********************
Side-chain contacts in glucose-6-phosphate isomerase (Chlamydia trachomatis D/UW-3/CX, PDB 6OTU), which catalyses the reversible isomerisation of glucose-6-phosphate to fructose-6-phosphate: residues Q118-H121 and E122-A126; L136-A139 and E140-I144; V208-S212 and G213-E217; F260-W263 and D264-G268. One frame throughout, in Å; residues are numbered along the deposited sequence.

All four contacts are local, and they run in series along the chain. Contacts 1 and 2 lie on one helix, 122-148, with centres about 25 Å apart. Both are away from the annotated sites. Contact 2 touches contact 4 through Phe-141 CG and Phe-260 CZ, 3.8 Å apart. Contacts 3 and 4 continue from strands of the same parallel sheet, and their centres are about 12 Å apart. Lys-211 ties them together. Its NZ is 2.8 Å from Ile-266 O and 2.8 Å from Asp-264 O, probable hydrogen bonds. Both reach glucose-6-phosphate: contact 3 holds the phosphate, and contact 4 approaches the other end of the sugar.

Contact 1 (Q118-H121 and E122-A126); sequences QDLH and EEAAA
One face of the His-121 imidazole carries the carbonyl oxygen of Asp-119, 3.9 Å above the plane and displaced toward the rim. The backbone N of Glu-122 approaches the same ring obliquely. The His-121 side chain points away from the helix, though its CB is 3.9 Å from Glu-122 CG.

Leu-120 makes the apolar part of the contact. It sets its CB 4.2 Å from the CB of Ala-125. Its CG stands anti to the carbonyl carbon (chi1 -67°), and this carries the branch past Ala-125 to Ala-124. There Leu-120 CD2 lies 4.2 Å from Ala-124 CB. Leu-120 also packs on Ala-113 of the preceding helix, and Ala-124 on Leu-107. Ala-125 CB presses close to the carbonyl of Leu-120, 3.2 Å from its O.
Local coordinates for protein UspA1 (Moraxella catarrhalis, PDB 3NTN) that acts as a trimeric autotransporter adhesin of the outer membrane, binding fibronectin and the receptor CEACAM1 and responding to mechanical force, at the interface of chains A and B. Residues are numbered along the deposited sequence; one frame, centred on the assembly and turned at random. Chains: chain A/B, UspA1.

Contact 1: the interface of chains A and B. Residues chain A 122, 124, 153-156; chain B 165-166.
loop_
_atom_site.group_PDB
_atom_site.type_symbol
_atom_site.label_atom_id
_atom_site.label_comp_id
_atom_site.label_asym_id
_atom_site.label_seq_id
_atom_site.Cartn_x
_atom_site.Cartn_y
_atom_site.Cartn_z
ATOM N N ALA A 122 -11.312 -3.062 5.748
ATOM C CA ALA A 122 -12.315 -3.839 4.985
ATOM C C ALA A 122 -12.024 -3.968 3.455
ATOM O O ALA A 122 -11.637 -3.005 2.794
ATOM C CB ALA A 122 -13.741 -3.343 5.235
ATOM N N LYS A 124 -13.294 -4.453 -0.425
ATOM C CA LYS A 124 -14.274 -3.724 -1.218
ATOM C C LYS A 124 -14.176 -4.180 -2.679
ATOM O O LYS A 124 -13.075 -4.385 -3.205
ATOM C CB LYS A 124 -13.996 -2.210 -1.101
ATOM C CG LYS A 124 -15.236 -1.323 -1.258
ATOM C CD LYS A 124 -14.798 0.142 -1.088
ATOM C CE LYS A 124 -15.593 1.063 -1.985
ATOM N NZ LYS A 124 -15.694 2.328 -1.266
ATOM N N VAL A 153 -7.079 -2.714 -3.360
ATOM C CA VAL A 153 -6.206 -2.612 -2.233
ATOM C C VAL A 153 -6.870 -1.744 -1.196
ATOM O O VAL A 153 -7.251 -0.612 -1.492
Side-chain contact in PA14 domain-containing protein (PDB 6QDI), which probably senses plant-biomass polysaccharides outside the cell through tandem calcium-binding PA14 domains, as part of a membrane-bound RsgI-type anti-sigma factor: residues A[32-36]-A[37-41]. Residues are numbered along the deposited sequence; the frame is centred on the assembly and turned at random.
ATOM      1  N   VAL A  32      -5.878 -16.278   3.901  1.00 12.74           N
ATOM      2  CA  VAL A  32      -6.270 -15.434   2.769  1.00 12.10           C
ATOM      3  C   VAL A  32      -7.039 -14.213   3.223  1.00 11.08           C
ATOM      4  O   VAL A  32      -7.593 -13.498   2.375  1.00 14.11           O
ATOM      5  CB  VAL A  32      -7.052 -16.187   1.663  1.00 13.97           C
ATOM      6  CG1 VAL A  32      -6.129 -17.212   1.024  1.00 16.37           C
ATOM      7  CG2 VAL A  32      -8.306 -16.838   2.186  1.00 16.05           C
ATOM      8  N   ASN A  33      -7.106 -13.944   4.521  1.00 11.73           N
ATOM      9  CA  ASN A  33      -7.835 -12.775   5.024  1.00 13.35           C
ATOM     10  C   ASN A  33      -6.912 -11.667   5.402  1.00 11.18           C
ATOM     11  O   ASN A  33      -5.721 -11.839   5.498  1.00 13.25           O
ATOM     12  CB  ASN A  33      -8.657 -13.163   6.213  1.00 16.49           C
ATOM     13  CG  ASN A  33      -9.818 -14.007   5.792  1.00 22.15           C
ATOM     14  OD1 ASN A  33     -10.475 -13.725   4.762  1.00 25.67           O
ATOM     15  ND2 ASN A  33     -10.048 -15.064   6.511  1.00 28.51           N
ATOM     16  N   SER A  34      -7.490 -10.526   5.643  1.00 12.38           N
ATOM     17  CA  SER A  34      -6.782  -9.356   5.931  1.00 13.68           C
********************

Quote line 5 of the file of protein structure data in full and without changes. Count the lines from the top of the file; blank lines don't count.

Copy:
Leu-120 makes the apolar part of the contact. It sets its CB 4.2 Å from the CB of Ala-125. Its CG stands anti to the carbonyl carbon (chi1 -67°), and this carries the branch past Ala-125 to Ala-124. There Leu-120 CD2 lies 4.2 Å from Ala-124 CB. Leu-120 also packs on Ala-113 of the preceding helix, and Ala-124 on Leu-107. Ala-125 CB presses close to the carbonyl of Leu-120, 3.2 Å from its O.